Gabon: Doing business and staying in touch
Doing Business in Gabon
Lightweight suits are required. French is the principal language used in business circles. Translators and interpreters are available through the embassy. Strong business ties remain with France despite competition from the USA and Japan.
Mon-Fri 0730-1200 and 1430-1800.
Oil reserves and mineral deposits have allowed Gabon to develop into one of Africa's more successful economies. At US$5,900, Gabon has one of the highest per capita incomes on the African continent.
One-third of GDP comes from the oil industry; there are also significant mining operations producing manganese and uranium. There are confirmed deposits of iron ore (which are substantial) and also a number of rare metal ores.
There is a small manufacturing base engaged in oil refining and the production of plywood, paints, varnishes and detergents, dry batteries, cement, cigarettes and textiles. Future industrial growth in this sector is likely to be limited by a shortage of skilled labour, high costs and inadequate infrastructure.
Meanwhile, agriculture remains important, as it still employs two-thirds of the working population. Gabon produces coffee, sugar cane, rubber and some other cash crops - also cassava and maize for domestic consumption.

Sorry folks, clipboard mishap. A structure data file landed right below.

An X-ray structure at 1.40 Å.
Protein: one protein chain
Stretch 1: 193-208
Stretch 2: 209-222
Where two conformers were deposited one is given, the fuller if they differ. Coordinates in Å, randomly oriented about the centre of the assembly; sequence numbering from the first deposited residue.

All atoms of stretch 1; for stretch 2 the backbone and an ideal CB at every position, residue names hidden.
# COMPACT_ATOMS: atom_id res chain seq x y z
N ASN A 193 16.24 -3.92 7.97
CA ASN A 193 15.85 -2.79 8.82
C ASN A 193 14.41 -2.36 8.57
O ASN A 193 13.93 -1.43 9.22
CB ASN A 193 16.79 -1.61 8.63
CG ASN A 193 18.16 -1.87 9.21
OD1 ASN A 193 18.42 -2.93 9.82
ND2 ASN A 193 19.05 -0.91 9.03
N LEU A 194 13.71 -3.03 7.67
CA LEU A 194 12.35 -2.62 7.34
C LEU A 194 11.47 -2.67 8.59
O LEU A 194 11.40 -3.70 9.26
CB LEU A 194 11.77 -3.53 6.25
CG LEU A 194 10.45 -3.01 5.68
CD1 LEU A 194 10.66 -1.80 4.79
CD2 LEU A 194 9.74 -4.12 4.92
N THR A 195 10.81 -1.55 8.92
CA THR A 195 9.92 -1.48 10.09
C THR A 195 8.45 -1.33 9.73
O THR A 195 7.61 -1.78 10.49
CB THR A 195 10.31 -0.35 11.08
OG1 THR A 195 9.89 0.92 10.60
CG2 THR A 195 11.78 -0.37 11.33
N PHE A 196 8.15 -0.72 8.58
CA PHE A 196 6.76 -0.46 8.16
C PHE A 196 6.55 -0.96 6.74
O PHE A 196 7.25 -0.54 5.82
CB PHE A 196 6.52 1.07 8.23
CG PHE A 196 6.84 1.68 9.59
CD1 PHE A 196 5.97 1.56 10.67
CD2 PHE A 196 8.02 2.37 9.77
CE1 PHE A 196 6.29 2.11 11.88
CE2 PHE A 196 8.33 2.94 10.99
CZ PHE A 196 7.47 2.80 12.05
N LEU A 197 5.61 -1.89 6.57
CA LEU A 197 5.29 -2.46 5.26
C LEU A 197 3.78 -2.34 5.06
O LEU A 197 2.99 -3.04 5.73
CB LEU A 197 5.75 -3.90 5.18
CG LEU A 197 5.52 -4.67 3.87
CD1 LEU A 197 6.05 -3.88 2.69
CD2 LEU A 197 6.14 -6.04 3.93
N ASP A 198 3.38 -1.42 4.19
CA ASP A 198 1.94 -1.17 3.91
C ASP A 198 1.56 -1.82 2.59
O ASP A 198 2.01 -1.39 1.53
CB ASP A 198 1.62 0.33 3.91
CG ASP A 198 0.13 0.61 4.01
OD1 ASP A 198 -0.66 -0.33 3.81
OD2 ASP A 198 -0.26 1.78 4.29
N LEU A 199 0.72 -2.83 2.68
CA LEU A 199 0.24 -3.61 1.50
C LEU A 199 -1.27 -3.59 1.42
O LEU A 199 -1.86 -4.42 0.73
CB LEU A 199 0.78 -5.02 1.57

Both the timber and fishing industries, while making strong contributions to the national economy, may be the subject of future expansion as export earners, although timber production is likely to be limited by environmental concerns. Like all primary producers, Gabon remains vulnerable to fluctuations in commodity prices.
Gabon is a member of the Central African Customs and Economic Union (CEEAC) and of the CFA Franc Zone.
Further information can be obtained from the Chambre de Commerce, d'Agriculture, d'Industrie et des Mines du Gabon (see Commercial Information below).
US$8.3 billion (2005).
Crude oil, timber, manganese and uranium.
Machines and equipment, food, chemicals and construction materials.
Main trading partners
China, France, Germany, Japan, The Netherlands, UK and USA.
Keeping in Touch in Gabon
No area codes required.
Roaming agreements exist with some international mobile phone companies. Coverage is variable.
Internet is increasingly available; there are a growing number of Internet cafes in Libreville.
Mostly, Gabon's media is government controlled and journalistic pressure is subtle but ever-present.
Airmail from Gabon takes at least one week to Western Europe. Urgent letters should be sent by special delivery to ensure their safe arrival.Post Office hours
0800-1200 and Mon-Fri 1430-1800.
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